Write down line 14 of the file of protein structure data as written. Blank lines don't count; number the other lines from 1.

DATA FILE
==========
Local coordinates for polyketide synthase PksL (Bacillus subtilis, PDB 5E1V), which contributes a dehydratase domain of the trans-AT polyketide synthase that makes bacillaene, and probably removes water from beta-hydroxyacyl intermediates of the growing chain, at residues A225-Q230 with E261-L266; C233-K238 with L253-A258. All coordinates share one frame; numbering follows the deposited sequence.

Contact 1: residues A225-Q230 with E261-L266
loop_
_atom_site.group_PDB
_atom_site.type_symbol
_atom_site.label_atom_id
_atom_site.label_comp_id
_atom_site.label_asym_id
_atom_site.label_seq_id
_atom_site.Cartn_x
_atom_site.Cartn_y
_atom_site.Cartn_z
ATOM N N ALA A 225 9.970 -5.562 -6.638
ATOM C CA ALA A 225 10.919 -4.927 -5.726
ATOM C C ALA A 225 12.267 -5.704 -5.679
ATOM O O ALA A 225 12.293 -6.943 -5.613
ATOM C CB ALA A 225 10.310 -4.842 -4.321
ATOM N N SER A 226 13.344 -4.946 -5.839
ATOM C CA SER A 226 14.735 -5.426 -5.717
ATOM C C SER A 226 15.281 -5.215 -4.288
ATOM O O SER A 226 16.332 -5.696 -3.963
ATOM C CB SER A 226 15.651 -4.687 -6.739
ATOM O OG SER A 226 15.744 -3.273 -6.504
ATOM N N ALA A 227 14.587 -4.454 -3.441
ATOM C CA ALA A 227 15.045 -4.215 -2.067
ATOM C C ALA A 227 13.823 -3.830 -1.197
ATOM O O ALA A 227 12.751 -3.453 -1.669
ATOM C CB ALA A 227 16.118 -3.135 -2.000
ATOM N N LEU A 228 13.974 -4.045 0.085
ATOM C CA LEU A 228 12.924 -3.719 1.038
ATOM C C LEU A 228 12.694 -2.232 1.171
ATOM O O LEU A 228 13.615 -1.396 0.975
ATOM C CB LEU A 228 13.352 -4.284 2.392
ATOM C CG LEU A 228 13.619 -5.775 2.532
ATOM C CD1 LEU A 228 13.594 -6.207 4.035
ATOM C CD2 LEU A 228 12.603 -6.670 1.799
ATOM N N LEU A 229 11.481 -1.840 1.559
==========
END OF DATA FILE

ATOM C CA ALA A 225 10.919 -4.927 -5.726